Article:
Lawyers in Colorado can rest easier today, as can pot peddlers who need their services.

Once caught in legal limbo, the lawyers got permission Monday to advise marijuana businesses without fear of running afoul of the state’s ethics rules.

Although recreational weed has been legal in the state since January, sellers are still technically violating federal law, which has created complications.

But the new rule, issued by the Colorado Supreme Court on Monday, gives lawyers assurance that they won’t be penalized for giving legal advice to cannabis clients.

A lawyer “may assist a client in conduct that the lawyer reasonably believes is permitted by these constitutional provisions and the statutes, regulations, orders, and other state and local provisions implementing them,” the new rule states, according to The Denver Post.

Lawyers in Colorado “may counsel clients regarding the validity, scope and meaning” of the state’s marijuana laws and their implementation, according to the rule change signed by Chief Justice Nancy Rice of the Colorado Supreme Court.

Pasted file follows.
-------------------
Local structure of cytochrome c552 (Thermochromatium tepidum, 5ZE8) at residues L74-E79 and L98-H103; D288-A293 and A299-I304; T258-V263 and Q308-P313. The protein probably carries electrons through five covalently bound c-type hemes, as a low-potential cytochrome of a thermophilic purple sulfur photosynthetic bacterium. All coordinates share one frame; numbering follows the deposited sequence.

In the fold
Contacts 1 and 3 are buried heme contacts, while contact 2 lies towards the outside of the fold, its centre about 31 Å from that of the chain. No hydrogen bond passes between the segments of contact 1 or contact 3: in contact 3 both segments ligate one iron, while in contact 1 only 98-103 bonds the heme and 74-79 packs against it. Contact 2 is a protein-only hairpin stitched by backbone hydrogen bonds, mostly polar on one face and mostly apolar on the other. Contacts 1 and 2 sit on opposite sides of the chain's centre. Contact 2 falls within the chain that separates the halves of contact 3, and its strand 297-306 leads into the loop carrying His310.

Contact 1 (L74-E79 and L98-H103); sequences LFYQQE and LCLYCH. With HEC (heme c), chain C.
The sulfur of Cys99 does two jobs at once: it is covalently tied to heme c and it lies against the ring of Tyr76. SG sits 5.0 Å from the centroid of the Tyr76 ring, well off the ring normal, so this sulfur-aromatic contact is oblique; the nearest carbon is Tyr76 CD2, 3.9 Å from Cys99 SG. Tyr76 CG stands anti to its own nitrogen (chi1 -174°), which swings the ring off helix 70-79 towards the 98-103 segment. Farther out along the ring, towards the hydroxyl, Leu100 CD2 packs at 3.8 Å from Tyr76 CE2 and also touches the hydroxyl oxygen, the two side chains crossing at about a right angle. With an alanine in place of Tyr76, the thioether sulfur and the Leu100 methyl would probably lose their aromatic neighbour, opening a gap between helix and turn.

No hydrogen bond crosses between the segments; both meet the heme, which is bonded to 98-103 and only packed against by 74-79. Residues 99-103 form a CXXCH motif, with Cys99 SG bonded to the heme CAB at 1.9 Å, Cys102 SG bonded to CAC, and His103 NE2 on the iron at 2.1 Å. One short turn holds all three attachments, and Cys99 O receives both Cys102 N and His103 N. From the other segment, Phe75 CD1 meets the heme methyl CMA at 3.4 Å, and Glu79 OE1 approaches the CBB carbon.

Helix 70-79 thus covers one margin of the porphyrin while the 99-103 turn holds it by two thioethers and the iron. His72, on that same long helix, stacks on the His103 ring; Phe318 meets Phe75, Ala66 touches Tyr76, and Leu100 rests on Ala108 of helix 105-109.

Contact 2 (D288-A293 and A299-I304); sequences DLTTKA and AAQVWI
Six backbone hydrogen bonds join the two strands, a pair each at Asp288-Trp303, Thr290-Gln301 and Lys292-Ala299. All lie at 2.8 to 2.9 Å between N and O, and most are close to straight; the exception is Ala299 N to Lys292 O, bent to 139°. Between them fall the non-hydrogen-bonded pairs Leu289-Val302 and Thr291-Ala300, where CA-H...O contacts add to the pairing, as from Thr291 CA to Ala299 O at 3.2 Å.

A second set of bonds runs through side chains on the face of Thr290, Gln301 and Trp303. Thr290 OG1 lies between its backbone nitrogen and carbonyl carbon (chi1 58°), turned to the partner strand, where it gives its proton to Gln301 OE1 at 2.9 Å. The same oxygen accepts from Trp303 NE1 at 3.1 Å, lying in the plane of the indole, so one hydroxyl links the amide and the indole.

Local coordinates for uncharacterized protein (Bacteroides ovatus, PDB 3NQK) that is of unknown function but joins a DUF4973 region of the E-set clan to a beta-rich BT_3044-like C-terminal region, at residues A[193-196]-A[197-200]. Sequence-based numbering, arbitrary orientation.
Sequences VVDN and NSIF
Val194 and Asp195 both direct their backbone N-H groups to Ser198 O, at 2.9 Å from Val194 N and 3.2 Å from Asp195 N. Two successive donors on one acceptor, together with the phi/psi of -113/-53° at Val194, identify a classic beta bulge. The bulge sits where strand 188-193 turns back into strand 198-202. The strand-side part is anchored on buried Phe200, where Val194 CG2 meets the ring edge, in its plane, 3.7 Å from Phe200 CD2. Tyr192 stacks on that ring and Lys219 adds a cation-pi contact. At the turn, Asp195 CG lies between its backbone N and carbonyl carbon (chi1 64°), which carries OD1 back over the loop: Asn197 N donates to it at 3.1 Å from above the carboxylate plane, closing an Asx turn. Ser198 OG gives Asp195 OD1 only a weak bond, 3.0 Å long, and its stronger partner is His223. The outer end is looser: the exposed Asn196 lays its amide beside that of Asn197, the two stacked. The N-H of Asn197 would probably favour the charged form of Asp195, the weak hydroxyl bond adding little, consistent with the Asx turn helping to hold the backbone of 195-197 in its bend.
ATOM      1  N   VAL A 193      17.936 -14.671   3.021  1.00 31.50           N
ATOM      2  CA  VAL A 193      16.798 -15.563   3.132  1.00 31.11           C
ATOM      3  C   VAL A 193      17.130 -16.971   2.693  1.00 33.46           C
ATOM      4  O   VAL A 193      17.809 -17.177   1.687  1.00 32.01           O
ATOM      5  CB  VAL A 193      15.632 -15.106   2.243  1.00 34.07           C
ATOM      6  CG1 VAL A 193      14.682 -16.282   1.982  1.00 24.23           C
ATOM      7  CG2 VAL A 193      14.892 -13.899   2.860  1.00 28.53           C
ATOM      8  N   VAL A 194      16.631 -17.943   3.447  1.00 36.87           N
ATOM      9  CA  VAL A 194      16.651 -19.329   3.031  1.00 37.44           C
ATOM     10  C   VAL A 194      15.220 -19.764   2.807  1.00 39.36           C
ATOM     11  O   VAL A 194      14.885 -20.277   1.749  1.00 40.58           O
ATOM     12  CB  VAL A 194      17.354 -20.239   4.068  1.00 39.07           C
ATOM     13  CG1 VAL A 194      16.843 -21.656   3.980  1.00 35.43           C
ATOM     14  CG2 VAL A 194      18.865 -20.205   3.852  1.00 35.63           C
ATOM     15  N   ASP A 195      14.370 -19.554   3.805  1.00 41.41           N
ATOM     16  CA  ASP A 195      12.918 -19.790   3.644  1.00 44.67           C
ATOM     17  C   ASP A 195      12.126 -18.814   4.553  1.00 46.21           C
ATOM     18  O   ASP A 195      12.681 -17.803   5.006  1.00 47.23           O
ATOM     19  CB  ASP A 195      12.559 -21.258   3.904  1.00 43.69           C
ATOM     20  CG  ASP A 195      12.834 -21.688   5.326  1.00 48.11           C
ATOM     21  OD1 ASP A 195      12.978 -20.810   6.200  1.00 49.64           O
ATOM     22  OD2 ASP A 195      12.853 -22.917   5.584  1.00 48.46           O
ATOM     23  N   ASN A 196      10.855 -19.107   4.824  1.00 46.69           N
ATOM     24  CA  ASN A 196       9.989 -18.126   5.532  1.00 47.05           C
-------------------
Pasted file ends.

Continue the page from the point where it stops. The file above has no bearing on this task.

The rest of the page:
“This gives attorneys unambiguous direction on what they can and cannot do,” James Coyle, head of the state’s Office of Attorney Regulation Counsel, told Reuters.

Colorado is the first state to give attorneys guidance on marijuana-related law, Reuters reported. Connecticut, Nevada, Rhode Island and Washington state have similar regulation changes that could be adopted in those states, he added.

The Colorado Bar Association also asked the state’s high court to rule on the question of whether an attorney could face professional sanctions if they personally use marijuana, but the justices declined to address that issue, Coyle said.

Colorado attorneys, however, are still required to advise their clients about federal marijuana laws and policies.

Banks are still not dealing with the marijuana trade in Colorado, however, which as a result remains cash-only.

A bill introduced in the U.S. House of Representatives to allow banks to do business with pot retailers is going nowhere, reports the Post.

The measure was introduced by Rep. Ed Perlmutter, D-Colo., and Rep. Denny Heck, D-Wash.

“The almost universal response is the rolling of one’s eyes,” Heck said of his attempts to discuss the bill.